Exploring the entanglement frontier with programmable arrays of atomic qubits
Pasqal, a spin out of from Institut d’Optique, is building quantum computers made of arrays of hundreds of atoms controlled and addressed by laser beams. With such large registers of qubits, the system operates now in a regime which is not accessible by classical computing resources.
In a work published today in Nature, researchers from Institut d’Optique and co-workers, led by Pasqal’s co-founders Antoine Browaeys and Thierry Lahaye, have demonstrated the successful implementation of an iconic model in physics, the Ising model, with up to 196 atoms. This realization enables the exploration of how quantum magnets behave for various geometries and in a wide range of parameters. For 100 atoms, it already takes 14 days for state-of-the-art numerical methods running on super-computers to simulate the result of the experiment, which by comparison only requires a few hours. For 196 atoms, numerical simulations are no longer feasible. This work demonstrates that neutral-atom quantum processors can now be used to address open scientific questions of fundamental importance that will have long term impacts for instance in the emerging field of quantum materials. By using this synthetic quantum system, researchers can now tackle outstanding quantum problems in regimes where other approaches fail.
Large arrays of atoms in square and triangular lattice configurations are brought to the anti-ferromagnetic state (in Nature595, 233–238 (2021)).
Beyond scientific discovery, the same platform could be used on concrete industrial problems. In a preprint posted today on the arxiv, Pasqal engineers propose a Machine Learning protocol for measuring the similarity between graph-structured data, which are ubiquitous and with applications in many fields.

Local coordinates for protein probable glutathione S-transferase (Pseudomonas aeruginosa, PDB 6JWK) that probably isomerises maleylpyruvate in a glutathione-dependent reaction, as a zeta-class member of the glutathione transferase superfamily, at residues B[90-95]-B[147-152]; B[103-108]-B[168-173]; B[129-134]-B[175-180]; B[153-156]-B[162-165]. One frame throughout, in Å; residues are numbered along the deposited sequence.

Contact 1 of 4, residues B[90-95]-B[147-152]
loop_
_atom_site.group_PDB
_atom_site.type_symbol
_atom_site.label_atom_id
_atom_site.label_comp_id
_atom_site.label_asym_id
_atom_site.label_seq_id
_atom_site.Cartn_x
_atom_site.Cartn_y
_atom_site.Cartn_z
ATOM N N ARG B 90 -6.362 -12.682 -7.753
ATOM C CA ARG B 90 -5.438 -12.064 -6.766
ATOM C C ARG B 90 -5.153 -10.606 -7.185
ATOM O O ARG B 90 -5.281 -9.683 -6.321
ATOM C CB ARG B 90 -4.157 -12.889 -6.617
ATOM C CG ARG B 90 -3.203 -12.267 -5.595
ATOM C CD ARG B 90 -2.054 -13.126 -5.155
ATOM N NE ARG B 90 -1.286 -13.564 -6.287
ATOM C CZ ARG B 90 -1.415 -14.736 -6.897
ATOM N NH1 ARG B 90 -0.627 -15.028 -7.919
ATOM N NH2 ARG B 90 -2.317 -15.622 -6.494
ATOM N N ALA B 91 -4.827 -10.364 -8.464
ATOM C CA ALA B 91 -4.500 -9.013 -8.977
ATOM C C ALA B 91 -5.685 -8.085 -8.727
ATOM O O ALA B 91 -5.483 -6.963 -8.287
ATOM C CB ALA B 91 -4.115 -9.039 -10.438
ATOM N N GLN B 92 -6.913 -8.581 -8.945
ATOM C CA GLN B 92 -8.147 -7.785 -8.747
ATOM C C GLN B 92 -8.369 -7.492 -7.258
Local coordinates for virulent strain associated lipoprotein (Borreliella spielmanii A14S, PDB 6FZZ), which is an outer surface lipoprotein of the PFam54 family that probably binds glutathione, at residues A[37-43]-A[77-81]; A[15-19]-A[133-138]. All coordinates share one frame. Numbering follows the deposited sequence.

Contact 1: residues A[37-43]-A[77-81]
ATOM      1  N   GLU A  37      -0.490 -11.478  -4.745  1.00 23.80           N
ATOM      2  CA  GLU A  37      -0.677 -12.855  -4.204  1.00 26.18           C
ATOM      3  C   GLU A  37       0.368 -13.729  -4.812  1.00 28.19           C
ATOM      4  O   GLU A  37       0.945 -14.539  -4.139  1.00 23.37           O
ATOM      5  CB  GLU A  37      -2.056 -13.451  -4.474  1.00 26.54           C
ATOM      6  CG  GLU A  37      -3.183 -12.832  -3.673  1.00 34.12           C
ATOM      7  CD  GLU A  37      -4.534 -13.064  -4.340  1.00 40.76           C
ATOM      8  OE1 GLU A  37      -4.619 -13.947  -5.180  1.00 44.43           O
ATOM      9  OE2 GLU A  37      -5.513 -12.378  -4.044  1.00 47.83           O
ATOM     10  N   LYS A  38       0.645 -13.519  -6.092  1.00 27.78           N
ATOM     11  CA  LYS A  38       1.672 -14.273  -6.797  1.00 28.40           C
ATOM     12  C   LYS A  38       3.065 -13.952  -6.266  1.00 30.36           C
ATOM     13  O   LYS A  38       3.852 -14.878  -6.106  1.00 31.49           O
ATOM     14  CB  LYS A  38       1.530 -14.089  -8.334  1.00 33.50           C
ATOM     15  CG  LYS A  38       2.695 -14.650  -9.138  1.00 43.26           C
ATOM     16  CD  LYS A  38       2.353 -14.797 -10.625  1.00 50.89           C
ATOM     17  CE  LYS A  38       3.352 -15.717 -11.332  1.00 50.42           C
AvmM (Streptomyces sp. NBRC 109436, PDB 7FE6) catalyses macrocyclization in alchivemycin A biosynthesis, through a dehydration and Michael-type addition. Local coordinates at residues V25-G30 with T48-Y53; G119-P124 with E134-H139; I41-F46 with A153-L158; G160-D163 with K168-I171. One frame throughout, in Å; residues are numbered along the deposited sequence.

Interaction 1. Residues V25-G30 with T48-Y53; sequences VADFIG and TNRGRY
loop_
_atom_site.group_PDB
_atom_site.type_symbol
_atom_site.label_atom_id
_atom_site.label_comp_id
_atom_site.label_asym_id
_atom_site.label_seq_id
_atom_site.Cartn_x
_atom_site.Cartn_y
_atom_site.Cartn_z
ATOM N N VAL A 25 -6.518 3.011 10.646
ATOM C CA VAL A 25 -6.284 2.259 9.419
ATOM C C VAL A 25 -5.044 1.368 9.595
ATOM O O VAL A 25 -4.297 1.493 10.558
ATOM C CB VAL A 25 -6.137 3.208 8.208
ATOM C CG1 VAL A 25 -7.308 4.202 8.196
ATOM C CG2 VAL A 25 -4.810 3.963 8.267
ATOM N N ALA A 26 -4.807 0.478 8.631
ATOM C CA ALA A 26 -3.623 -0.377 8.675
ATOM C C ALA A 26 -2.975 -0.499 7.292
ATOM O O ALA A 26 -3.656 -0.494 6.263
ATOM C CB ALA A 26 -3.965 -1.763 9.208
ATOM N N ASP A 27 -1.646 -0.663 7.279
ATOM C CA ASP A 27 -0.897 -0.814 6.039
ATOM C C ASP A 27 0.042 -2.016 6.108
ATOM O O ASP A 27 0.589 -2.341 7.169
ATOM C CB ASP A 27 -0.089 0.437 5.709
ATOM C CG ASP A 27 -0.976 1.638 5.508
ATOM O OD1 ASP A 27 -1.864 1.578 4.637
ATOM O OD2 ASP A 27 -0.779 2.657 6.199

After encoding the input graph (representing, for instance, a fingerprint) in the array of atoms in 2D (and even 3D in the future), the evolution of the system under laser or microwave pulses produces ultimately measurement samples that retain key features of the data and constitute an “identity card” of the graph. Initial benchmarks with classical super-computers on typical datasets show better results than standard approaches. Beyond the analysis of fingerprints, this procedure could find applications to predict the reactivity of proteins, in computer vision, or social network analysis.
Louis-Paul Henry, Quantum Software engineer at Pasqal and co-author on both papers: “The neutral-atom platform has reached a level of maturity that allows it to both offer concrete applications and tackle academic problems beyond the reach of classical numerics.”
Antoine Browaeys, CNRS director at Institut d’Optique, co-founder & CSO at Pasqal: “Neutral atoms continue to show their potential. They now allow us to access the dynamics of systems that are beyond the grasp of any theoretical method. We can expect the platform to provide deep insight on open questions of theoretical models.”
About the IOGS team
The “Quantum Optics – Atoms” group, led by Antoine Browaeys, is part of the Laboratoire Charles Fabry at Institut d’Optique. Their research focuses on experimental studies of the effects of strong dipole-dipole interactions in strongly correlated systems of a few atoms. Antoine Browaeys and Thierry Lahaye are also co-founders and scientific advisors at Pasqal.
Pasqal is building quantum processors out of neutral atoms ordered in large 2D and 3D arrays. Pasqal’s purpose is to bring practical quantum advantage to its customers in particular in the fields of quantum simulation and optimization.